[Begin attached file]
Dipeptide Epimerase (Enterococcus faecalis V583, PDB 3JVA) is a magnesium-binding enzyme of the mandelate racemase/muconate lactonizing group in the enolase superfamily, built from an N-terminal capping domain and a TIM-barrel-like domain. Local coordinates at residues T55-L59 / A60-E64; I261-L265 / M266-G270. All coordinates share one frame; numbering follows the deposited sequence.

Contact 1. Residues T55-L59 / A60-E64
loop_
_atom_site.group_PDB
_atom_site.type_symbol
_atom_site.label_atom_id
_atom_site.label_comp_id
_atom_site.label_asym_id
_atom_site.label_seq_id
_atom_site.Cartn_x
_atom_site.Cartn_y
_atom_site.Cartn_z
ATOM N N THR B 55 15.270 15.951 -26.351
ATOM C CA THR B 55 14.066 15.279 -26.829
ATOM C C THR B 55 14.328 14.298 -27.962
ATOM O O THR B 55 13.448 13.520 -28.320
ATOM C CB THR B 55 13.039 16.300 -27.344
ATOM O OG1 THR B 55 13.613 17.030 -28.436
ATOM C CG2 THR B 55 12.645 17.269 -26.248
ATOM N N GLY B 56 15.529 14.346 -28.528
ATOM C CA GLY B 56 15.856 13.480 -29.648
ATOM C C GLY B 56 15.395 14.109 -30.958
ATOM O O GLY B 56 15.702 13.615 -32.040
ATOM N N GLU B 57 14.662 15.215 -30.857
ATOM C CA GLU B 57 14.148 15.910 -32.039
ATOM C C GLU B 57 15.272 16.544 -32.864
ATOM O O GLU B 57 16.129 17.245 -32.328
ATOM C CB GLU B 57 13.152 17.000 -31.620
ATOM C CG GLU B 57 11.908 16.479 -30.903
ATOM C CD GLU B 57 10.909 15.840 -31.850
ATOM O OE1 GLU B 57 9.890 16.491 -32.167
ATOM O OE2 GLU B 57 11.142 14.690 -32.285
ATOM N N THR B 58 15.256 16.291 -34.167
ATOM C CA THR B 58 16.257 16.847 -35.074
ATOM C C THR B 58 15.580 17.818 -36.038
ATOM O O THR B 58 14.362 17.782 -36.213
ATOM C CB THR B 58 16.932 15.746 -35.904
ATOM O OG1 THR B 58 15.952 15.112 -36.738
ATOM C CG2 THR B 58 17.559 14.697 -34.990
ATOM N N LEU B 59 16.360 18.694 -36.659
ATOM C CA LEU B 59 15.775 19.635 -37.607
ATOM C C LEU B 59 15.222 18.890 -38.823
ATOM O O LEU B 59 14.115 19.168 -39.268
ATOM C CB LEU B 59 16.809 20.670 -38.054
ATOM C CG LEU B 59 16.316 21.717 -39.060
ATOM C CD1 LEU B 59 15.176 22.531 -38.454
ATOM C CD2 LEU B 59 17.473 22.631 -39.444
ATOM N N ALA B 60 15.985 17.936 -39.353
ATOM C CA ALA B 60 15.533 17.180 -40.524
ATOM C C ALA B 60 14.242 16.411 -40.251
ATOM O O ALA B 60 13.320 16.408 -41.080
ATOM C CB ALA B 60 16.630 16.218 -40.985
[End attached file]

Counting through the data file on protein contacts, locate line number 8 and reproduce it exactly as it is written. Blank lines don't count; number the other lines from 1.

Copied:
_atom_site.label_asym_id